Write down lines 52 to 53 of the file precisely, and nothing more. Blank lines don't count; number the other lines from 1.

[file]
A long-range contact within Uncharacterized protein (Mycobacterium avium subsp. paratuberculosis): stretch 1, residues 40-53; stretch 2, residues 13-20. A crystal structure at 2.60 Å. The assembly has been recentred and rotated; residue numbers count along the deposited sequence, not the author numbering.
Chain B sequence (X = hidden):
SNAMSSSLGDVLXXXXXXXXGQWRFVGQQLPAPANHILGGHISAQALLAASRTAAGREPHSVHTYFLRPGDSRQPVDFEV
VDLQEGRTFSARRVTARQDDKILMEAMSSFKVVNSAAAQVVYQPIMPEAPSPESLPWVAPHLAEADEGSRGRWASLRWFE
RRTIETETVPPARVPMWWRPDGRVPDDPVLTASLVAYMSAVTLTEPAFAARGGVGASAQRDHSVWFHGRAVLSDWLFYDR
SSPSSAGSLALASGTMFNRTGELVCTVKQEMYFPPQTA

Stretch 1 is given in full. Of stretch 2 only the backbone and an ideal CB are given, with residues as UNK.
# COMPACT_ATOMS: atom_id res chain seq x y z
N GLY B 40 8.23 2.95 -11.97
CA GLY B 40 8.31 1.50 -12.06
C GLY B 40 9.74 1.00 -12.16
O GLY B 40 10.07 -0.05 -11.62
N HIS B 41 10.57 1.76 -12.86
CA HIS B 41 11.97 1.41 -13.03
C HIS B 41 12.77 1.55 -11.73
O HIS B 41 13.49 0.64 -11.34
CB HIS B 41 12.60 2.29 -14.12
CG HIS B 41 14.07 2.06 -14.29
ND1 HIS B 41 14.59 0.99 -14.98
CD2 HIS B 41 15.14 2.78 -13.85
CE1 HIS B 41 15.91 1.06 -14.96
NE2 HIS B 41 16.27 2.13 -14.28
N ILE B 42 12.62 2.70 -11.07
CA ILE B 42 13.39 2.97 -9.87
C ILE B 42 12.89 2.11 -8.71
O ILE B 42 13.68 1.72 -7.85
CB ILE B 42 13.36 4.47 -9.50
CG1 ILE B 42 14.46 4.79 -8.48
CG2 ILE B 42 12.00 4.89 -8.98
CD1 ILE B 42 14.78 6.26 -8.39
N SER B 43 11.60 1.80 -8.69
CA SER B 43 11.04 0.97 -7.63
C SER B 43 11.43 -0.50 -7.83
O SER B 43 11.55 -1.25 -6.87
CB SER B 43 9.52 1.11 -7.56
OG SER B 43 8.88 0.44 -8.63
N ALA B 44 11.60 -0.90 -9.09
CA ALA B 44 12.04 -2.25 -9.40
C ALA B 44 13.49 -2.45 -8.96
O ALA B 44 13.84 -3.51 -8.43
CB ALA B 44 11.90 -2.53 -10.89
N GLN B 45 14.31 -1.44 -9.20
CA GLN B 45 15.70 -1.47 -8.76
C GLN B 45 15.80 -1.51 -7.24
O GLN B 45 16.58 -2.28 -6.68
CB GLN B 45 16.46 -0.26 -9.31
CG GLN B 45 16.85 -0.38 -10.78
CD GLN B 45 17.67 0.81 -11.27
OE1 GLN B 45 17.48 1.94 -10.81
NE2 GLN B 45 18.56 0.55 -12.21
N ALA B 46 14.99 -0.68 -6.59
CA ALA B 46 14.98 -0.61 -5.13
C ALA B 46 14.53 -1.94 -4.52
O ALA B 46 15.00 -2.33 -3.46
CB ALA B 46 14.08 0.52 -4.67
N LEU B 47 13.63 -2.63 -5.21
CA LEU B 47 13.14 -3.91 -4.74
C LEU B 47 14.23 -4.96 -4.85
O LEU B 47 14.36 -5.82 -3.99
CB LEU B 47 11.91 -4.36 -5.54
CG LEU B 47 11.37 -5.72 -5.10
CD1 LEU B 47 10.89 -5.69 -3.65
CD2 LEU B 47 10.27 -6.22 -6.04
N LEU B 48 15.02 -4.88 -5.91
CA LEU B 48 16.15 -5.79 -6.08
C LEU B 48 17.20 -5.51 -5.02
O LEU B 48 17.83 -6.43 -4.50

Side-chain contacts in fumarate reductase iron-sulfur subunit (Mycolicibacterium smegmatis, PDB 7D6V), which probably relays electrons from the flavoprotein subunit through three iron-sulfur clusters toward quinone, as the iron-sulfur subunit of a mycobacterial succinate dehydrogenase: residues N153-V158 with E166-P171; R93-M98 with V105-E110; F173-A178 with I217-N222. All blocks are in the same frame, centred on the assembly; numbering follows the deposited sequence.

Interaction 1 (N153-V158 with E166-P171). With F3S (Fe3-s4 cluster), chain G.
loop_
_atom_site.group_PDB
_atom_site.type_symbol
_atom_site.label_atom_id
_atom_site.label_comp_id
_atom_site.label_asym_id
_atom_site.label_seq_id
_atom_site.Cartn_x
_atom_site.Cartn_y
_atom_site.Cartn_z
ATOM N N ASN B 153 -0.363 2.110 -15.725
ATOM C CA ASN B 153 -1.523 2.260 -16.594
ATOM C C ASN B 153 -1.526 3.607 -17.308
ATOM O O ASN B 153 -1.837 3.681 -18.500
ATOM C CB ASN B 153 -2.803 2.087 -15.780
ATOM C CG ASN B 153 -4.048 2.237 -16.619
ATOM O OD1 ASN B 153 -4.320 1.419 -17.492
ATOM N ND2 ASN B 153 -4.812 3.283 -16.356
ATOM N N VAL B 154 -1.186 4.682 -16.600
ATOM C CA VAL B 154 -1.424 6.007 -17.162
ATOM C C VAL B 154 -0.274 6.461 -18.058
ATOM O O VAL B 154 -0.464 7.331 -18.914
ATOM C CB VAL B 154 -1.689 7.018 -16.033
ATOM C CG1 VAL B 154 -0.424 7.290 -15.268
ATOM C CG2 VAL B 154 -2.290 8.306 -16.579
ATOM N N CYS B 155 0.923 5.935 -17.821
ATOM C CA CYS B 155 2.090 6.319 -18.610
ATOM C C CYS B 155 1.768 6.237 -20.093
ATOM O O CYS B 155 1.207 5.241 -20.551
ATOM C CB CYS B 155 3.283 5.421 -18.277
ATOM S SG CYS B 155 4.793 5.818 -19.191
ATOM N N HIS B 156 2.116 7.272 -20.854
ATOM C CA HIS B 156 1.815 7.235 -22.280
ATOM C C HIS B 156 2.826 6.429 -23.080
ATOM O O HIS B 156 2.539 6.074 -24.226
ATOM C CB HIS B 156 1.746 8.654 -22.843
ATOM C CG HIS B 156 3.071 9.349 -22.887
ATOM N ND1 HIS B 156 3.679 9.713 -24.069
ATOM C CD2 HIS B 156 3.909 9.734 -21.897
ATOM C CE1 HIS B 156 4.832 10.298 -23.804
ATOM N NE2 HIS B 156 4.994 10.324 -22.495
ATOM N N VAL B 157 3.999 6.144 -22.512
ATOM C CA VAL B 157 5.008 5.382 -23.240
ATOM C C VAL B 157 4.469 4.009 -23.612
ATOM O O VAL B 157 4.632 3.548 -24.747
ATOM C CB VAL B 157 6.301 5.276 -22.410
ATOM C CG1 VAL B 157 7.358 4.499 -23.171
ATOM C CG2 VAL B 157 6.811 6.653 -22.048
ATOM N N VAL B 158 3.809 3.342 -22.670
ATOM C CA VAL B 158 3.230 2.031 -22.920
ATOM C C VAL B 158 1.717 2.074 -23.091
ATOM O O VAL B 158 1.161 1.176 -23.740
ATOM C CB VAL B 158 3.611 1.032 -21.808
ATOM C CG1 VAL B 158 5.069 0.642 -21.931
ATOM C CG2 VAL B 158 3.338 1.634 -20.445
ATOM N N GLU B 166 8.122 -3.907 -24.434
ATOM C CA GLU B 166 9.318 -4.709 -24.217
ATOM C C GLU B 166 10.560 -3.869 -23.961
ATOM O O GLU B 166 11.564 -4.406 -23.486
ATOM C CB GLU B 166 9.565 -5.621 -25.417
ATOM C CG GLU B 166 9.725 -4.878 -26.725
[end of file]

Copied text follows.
CA ALA B 46 14.98 -0.61 -5.13
C ALA B 46 14.53 -1.94 -4.52